Pakistani Taliban claim twin bomb attacks in Karachi
The Pakistani Taliban claimed responsibility on Saturday for twin bomb attacks targeting Shiites in Karachi overnight that killed at least six people and wounded 35 others.world Updated: Nov 23, 2013 13:39 IST
The Pakistani Taliban claimed responsibility on Saturday for twin bomb attacks targeting Shiites in Karachi overnight that killed at least six people and wounded 35 others.
Shahidullah Shahid, a spokesman for umbrella group Tehreek-e-Taliban Pakistan (TTP), said that the attacks in Pakistan's largest city were carried out in revenge for violence in Rawalpindi on November 15.
He said the attacks were aimed at Shiites in Karachi, and vowed further violence.
"It was to avenge the Rawalpindi incident, we will carry out more such attacks to avenge the killing of Sunnis," Shahid said by telephone from an undisclosed location.
Fighting erupted in the garrison-city of Rawalpindi, which neighbours the capital Islamabad, earlier this month when a procession by Shiite Muslims to mark the most important day of the mourning month of Muharram coincided with a sermon at a nearby Sunni mosque.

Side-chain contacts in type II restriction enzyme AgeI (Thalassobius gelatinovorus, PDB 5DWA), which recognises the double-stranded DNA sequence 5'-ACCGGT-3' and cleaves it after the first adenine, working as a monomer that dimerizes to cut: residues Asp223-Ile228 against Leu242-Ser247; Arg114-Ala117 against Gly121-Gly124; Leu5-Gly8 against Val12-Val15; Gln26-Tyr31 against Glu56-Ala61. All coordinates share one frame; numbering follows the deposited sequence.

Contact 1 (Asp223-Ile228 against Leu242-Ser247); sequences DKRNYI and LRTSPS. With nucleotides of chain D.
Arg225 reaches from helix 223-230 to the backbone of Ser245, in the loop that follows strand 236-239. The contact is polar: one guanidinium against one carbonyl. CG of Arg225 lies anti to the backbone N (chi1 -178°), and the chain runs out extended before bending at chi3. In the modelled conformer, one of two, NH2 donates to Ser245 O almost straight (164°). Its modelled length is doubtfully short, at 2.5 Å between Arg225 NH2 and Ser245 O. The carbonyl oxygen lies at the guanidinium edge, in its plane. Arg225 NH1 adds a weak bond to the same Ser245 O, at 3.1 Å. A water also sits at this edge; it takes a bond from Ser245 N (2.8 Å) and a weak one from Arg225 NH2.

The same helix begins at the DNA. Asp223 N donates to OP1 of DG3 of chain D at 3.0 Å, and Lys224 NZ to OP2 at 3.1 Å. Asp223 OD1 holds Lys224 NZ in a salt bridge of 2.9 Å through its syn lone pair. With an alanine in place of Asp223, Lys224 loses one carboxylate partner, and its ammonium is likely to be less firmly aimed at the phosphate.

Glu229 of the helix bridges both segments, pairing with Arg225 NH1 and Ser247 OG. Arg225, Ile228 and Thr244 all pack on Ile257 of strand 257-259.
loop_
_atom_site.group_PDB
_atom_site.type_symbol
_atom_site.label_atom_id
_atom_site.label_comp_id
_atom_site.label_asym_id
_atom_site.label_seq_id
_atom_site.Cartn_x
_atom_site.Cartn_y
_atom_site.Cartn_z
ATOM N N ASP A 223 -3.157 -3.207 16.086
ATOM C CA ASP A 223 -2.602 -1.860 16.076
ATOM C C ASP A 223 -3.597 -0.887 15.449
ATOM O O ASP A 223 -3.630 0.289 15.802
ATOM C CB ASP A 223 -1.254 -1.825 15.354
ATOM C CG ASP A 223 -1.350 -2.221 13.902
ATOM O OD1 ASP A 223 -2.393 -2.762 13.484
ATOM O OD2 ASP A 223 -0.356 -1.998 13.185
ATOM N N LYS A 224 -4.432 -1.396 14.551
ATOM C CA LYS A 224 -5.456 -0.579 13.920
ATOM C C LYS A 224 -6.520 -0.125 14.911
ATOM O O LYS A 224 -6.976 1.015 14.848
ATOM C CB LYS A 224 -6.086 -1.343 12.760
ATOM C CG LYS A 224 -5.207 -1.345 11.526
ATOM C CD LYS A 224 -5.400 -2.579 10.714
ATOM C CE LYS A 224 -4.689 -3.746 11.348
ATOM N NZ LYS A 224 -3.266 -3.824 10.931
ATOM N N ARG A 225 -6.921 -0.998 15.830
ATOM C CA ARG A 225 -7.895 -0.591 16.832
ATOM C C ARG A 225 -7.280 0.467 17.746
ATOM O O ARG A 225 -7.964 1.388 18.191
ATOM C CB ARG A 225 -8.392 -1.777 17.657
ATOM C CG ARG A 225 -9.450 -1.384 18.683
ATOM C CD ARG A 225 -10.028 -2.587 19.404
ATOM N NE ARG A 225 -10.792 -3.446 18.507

The groups clashed with each other, TV cameramen and security forces. Officials said 11 people were killed and more than 60 injured while a Sunni mosque and seminary and an adjacent cloth market were burnt, with Sunni groups blaming Shiite protesters.
Thousands of people in major cities across Pakistan, including Karachi, protested amid high security on Friday after Sunni groups called for demonstrations against the Rawalpindi violence.
The explosions overnight in Karachi Friday took place within minutes of each other in the city's bustling, predominantly Shiite neighbourhood of Ancholi.
"At least six people were killed and some 35 wounded. Four among the dead were Shiite," senior police official Javed Odho said in Karachi, updating an earlier report of five killed and 18 injured.
Karachi, a city of 18 million people which contributes 42 percent of Pakistan's GDP, is rife with murder and kidnappings and has been plagued with sectarian, ethnic, and political violence for years.
The Pakistani Taliban dominates northwest Pakistan, but it has also penetrated the central Punjab province and has a strong presence in parts of Karachi.
The TTP has been behind hundreds of bomb and gun attacks that have fanned instability in Pakistan, killing more than 6,500 soldiers, police and civilians since 2007.